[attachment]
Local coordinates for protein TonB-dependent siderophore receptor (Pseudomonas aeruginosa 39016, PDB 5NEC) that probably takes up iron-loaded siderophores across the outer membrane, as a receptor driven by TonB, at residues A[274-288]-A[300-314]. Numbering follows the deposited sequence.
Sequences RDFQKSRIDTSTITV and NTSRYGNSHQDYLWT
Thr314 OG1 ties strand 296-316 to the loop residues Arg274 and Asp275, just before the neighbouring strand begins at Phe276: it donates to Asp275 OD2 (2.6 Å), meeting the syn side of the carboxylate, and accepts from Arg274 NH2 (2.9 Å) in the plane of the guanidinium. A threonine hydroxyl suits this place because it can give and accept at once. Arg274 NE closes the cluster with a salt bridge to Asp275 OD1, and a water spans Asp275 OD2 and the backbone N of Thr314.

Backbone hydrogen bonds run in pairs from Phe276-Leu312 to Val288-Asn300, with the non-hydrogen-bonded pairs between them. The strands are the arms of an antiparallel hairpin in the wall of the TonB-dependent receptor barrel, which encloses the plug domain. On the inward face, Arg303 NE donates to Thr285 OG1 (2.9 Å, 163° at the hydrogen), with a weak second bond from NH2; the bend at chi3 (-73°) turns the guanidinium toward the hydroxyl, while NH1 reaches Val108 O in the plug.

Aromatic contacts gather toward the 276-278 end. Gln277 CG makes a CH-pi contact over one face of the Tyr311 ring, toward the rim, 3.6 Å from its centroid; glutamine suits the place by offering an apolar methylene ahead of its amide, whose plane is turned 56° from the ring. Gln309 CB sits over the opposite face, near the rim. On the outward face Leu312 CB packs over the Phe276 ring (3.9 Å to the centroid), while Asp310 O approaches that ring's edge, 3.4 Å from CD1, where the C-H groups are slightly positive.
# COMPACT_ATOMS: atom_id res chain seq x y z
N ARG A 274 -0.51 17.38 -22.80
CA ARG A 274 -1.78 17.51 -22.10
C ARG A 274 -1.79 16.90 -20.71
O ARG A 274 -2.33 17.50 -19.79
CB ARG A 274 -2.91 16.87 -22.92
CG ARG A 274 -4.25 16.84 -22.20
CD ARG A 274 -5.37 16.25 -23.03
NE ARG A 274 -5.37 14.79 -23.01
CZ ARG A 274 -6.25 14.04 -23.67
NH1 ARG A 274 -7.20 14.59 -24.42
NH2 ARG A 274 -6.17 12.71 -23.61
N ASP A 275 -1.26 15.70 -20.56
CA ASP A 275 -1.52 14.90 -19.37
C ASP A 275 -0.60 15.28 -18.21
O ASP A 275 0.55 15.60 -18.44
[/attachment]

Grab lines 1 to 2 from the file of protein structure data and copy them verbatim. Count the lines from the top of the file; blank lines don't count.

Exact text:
Local coordinates for protein TonB-dependent siderophore receptor (Pseudomonas aeruginosa 39016, PDB 5NEC) that probably takes up iron-loaded siderophores across the outer membrane, as a receptor driven by TonB, at residues A[274-288]-A[300-314]. Numbering follows the deposited sequence.
Sequences RDFQKSRIDTSTITV and NTSRYGNSHQDYLWT